Another trend is being noticed where many banks have also set up subsidiaries and group companies in related sectors like insurance, non-banking financial institutions and asset management companies. This has led to the vice of cross selling services and products of group companies. Most of these banks and their group companies are following policies of giving cross selling targets to junior and mid-level managers and their increments and bonuses are decided on basis of achieving cross selling targets, which is major cause of frauds committed on their customers 
A live case of one non-resident Indian who is an American citizen suffering at the hands of one of the largest private sector banks having group companies in insurance, etc., is the best example. And he is not alone in this category. This person has opened account with bank during one of his visits to India. On the insistence of branch manager of bank during subsequent visit to India, this person has agreed to open fixed deposit. However, he was made to sign blank documents and provide large number of details of his family and tax in the USA on the pretext of making his minor daughter nominee. Subsequently he got to know that his account has been debited by two entries of the same amount – one for fixed deposit and another for buying insurance policy from another group life insurance company for whom such bank is acting as insurance agent. On persistent follow up and initially holding up of no mis-sale bank and insurance companies agreed to cancel policy and reverse funds but insisted upon filing a claim to be decided by them. On a complaint to senior management and board of directors of both entities nothing has been done. Further, on a complaint to Insurance Regulatory Authority (IRDA) and bringing all facts with evidence to its notice with the request to initiate investigations of wrong doing and violation of Insurance Act and other legislations and cancellation of insurance license to insurance company and agent license of bank, IRDA refused to do any thing on the ground that it does not adjudicate customer complaints. This is unfortunate response from IRDA, being regulator of insurance industry. Further, RBI and Insurance division of Finance Ministry is also not alive to cheating of customers by such rogue elements. It is high time both RBI and IRDA investigates following of such predatory HR policies of cross selling by banks and insurance companies. Further, authorities under the Companies Act and Securities and Exchange Boards of India Act should also provide for mandatory compliance with such matters under corporate governance policies enforced by regulators under these legislations.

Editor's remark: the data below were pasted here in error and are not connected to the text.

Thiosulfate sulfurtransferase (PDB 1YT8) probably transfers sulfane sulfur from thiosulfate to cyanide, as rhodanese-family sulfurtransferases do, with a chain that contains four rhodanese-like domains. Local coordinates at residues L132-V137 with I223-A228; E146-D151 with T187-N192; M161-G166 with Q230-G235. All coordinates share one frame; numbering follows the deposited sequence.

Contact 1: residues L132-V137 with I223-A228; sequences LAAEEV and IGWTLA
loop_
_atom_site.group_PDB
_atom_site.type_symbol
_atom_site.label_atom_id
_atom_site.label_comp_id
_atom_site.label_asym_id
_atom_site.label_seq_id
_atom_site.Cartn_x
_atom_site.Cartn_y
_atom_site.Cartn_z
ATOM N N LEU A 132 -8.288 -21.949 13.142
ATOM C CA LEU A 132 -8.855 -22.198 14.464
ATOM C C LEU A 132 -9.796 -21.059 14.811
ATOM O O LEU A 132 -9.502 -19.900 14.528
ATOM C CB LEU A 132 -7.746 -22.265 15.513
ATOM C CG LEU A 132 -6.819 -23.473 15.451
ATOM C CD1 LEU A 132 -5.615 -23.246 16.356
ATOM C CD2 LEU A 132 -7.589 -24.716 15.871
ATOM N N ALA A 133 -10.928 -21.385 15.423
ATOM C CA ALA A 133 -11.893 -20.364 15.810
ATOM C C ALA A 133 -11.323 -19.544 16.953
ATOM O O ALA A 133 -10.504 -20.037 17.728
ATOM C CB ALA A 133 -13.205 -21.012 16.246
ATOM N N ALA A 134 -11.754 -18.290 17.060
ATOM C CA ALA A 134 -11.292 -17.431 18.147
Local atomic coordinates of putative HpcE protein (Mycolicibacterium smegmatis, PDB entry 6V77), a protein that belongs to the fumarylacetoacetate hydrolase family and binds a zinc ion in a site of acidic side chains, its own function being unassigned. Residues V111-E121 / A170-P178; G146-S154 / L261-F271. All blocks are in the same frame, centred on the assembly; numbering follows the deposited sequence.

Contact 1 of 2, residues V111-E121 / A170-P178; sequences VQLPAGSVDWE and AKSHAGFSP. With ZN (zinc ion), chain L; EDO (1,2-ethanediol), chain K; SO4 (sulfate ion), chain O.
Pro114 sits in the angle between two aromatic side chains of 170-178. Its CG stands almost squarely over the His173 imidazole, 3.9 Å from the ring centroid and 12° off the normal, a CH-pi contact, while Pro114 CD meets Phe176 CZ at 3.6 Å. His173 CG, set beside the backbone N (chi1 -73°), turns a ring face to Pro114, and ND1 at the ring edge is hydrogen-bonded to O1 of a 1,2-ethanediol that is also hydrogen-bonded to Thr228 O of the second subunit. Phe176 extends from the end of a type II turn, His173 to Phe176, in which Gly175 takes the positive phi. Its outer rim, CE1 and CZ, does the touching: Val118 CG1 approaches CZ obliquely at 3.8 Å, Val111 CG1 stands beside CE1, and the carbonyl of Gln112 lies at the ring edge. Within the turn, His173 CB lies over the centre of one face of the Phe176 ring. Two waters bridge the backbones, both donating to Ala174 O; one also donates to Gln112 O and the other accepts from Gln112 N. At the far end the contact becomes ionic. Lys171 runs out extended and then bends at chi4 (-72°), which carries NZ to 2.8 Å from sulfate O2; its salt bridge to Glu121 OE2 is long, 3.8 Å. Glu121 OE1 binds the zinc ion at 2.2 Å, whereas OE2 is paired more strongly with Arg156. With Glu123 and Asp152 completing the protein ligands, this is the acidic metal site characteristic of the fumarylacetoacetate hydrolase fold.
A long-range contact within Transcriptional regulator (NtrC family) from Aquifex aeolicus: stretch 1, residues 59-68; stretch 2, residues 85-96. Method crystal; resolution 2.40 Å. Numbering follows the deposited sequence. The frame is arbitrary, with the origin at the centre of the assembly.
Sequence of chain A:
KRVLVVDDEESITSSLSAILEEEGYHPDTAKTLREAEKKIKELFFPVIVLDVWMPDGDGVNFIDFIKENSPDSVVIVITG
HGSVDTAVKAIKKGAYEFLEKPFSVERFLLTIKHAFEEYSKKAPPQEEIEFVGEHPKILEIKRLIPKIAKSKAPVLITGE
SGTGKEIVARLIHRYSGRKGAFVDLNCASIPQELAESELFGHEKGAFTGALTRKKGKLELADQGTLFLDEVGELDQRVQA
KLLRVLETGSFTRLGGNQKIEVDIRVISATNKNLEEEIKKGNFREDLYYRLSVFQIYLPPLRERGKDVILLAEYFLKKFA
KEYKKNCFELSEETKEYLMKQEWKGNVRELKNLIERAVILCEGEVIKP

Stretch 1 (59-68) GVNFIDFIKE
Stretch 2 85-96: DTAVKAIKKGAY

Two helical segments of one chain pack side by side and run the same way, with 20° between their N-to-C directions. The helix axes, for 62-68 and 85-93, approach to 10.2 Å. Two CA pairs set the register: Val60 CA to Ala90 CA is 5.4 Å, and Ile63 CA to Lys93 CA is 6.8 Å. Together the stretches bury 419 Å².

In case proper governance policies are implemented and strictly monitored by regulatory authorities, banks and insurance industry will become once again engine of growth and major contributor to success of ease of doing business initiative. All that needed is concerned efforts by banking and insurance industry and strict enforcement by government and regulators. 
About the Authors 
Ashok Dhingra , Founder and Managing Partner, Ashok Dhingra Associates, is an Attorney having more than 42 years of experience. He is ranked among the best GST; erstwhile Indirect Taxes; Customs and Trade Laws including Export Controls and Sanctions Attorneys in India. He is also considered an authority on Supply Chain; Prevention of Money Laundering; Anti-Corruption Laws and White-Collar Crimes. 
Sonia Gupta, Partner at Ashok Dhingra Associates is Chartered Account and Attorney. She primarily focuses on Customs and Trade Laws including Export/ Import Controls and Sanctions; Foreign Trade Policy and Regulatory Laws, providing both advisory and litigation services to clients. 
Authors are partners with Ashok Dhingra Associates, Attorneys At Law, and views expressed are personal.